How to Properly Douse a Campfire?

The best socially distanced vacation may be a camping trip in the great outdoors. If you love to gather with folks around a campfire where allowed, it’s still important to make sure the fire is completely out before you crawl in your tent.

Time Your Fire Feed

One of the biggest factors of dousing a fire is timing the last log. Set a cutoff time to make sure that you stop adding wood at least an hour before you need to douse the fire. For the safety of your clan, yourself and our environment, never stock up a fire on a windy night.

Water the Fire

Once the evening is winding down, you can start dousing the fire with water. If there’s a breeze, make sure you are upwind before starting the water addition as there will be smoke and sizzling, which you don’t want to inhale or wear. Walk the perimeter of the fire and soak it from the outside in.

Do a Full Soak

Keep pouring until the noise and smoke stop. If you have coolers full of watery ice, this is your time to kill two birds with one stone and get those coolers emptied so they can dry out. Recent events are a good reminder of just how dangerous a wildfire can become in a very short time. Before you start a campfire, make sure you have water standing by.

Add Soil

Soil and sand can both work to smother the campfire once you’ve completely watered down the fire. Don’t start with the dry product; sand can actually serve to insulate the hot coals. The risk of a flare-up once you go to bed is too high. However, once the fire has been fully soaked, you can cover it with dirt or sand. Make sure you take your shovel and stir up your coals to fully smother everything.

Do A Test Touch


Once your fire is both wet and muddy, hold your hands over the base to make sure there is no heat radiating off the fire site. If you can sense any heat or smell any smoke, grab the shovel and do some more turning. Your test touch will be much easier if you work with small pieces of wood. Avoid using a push log to build a long term fire. If you find dead branches to burn, make sure you break them down for a more manageable fire pit. When you first light your fire, there should be no branches or dead leaves hanging outside the fire ring.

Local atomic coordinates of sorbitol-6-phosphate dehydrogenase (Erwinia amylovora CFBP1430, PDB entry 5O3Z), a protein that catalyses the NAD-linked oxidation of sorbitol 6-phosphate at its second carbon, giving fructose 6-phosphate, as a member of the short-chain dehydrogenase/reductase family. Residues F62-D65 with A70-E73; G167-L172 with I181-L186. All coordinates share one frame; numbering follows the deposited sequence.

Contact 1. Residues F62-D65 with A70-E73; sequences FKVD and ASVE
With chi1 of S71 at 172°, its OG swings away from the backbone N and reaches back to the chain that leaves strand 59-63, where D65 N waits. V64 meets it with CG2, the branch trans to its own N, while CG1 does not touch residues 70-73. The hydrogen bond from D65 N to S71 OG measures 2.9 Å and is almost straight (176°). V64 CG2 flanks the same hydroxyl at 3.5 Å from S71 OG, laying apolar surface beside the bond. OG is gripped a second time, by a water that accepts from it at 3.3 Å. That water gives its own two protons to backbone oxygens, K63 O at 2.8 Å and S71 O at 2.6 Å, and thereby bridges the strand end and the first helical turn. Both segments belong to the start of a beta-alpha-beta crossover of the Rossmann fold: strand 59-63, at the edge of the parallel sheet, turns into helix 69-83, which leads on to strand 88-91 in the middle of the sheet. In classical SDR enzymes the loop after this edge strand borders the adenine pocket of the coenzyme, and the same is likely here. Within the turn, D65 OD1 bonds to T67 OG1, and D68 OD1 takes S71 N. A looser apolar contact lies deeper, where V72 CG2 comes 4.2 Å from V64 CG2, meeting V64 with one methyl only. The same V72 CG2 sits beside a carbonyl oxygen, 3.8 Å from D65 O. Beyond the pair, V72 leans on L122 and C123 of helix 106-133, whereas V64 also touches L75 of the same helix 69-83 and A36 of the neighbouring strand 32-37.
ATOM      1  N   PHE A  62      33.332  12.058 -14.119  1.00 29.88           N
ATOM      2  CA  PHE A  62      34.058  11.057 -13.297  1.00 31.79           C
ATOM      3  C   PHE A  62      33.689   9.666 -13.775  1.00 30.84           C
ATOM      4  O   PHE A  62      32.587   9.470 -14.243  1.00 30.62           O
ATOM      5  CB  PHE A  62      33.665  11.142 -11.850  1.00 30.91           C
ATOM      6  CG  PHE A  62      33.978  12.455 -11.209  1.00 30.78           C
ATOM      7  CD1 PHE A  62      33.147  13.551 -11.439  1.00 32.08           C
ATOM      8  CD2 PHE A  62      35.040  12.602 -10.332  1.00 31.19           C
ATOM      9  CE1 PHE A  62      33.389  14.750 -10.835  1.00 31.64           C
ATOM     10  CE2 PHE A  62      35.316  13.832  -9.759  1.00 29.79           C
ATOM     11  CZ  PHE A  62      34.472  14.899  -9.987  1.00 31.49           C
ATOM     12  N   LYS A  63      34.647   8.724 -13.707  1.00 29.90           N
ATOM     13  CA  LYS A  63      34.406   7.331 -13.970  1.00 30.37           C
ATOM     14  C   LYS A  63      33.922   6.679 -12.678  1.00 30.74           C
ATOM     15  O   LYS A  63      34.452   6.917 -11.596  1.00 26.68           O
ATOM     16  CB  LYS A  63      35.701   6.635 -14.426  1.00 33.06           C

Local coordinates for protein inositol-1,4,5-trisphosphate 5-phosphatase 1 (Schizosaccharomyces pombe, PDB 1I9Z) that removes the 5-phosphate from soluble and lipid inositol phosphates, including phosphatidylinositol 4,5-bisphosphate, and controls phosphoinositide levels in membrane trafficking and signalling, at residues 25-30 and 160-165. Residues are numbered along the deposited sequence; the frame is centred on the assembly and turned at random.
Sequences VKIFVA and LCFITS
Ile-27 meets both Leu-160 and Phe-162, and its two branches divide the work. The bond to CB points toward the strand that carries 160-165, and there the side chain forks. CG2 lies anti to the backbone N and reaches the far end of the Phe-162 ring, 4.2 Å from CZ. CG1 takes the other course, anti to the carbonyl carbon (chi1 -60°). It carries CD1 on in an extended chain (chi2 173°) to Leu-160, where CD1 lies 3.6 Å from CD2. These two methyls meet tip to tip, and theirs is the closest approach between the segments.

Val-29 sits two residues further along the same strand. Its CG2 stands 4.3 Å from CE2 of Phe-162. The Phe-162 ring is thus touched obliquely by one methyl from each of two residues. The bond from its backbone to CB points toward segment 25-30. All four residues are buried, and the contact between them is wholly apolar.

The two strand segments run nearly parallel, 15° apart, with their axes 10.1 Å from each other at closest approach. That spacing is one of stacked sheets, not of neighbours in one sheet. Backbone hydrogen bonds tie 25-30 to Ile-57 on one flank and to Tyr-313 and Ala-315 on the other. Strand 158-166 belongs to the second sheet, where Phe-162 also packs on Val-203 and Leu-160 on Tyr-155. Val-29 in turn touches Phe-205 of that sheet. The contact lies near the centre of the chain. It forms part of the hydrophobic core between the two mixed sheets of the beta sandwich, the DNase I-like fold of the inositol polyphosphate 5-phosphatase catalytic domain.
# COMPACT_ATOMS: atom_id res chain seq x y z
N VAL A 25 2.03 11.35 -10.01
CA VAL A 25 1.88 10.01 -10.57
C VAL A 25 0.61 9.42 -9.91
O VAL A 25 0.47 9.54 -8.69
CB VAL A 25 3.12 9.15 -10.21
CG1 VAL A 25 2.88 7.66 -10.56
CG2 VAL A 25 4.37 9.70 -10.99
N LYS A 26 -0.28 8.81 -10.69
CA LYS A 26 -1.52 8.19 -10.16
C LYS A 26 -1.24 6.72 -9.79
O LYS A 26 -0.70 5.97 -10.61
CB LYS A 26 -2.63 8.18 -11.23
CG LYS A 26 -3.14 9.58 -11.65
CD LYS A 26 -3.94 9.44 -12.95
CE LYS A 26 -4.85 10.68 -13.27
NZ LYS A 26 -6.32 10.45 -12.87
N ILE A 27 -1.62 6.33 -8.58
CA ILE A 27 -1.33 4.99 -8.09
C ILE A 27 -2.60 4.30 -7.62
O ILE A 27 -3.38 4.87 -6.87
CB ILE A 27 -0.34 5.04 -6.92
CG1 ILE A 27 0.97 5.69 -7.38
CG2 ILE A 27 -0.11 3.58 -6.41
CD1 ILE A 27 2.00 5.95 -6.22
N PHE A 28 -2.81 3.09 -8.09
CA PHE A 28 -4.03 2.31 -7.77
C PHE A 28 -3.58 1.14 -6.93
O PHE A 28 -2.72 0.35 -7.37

Walk the Site

Once the fire has been doused and stirred, go to the trouble to walk the site when it’s full dark. It will be easy to see any flares in the space around your fire once it’s completely out. Look for red embers, do a sniff check, and make sure you look up to make sure there are no embers up in the tree canopy. It only takes one ember to create a terrible hazard for people, wildlife and property. Should you notice any scent of smoke or signs of embers outside the fire pit, take the time to fully soak that area to avoid a disaster. Anyone who lives downwind of wildfires is aware of the negative effects. Even the smoke can travel hundreds of miles, making it a wise idea to have the best HEPA air purifier for wildfire smoke.

Campfires are mesmerizing. On a chilly night of camping, getting warmed up beside a campfire is a lovely way to get ready to snuggle into your sleeping bag. Gathering with friends around a source of light and warmth makes a fire even more special. Responsible fire management starts with having water standing by before you ignite the wood.

Check out other blog posts for more information like the above.

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